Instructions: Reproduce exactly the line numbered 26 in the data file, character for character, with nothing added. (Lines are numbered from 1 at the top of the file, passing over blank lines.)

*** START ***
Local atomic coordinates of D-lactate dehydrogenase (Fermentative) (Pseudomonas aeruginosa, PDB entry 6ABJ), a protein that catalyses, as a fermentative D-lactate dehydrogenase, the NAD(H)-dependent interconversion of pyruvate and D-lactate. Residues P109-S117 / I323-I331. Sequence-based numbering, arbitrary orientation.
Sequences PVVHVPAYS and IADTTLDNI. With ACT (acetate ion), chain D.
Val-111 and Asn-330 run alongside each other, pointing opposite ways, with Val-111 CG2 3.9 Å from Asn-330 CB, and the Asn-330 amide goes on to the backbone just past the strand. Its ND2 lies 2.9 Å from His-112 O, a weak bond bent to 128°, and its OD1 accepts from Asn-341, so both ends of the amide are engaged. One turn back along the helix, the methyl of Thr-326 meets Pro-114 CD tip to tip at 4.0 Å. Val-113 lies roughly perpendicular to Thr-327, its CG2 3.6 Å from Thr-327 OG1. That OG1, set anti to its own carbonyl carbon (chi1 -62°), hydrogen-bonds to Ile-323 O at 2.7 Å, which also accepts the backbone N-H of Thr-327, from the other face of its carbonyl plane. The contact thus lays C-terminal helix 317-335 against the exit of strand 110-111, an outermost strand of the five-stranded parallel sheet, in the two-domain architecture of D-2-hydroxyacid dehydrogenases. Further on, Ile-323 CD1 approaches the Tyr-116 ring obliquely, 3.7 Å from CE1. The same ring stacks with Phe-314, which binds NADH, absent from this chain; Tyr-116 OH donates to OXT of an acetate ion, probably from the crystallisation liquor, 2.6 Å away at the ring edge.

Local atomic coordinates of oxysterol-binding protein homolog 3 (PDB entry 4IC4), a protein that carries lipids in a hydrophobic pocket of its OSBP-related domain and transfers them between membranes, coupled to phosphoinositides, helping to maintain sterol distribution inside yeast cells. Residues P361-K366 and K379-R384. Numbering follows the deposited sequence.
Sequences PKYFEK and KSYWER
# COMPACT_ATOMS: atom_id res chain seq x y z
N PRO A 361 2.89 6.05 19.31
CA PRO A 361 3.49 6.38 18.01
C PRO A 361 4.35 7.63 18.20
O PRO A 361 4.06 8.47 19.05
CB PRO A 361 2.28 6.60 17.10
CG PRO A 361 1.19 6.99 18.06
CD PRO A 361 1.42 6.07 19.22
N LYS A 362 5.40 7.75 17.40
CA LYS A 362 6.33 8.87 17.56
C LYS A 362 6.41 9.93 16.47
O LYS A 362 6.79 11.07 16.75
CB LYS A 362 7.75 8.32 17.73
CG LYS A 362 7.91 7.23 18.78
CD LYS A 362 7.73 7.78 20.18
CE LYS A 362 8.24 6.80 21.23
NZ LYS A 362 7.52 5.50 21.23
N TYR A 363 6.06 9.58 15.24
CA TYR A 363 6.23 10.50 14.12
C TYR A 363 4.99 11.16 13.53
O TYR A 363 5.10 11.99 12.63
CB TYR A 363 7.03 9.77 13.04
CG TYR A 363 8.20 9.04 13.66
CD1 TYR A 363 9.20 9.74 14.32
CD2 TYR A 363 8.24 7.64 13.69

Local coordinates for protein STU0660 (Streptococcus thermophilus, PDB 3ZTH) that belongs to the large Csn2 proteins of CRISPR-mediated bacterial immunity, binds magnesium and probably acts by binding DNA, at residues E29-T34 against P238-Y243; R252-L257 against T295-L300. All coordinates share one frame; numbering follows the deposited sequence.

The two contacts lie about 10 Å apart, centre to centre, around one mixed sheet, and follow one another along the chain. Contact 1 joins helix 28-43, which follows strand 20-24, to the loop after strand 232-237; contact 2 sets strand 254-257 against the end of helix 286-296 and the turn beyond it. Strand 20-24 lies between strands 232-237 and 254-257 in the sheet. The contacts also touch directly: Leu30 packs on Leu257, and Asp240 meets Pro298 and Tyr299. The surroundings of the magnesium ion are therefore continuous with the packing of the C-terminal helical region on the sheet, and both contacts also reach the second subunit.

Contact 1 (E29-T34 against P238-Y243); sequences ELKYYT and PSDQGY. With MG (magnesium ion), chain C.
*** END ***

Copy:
O TYR A 363 5.10 11.99 12.63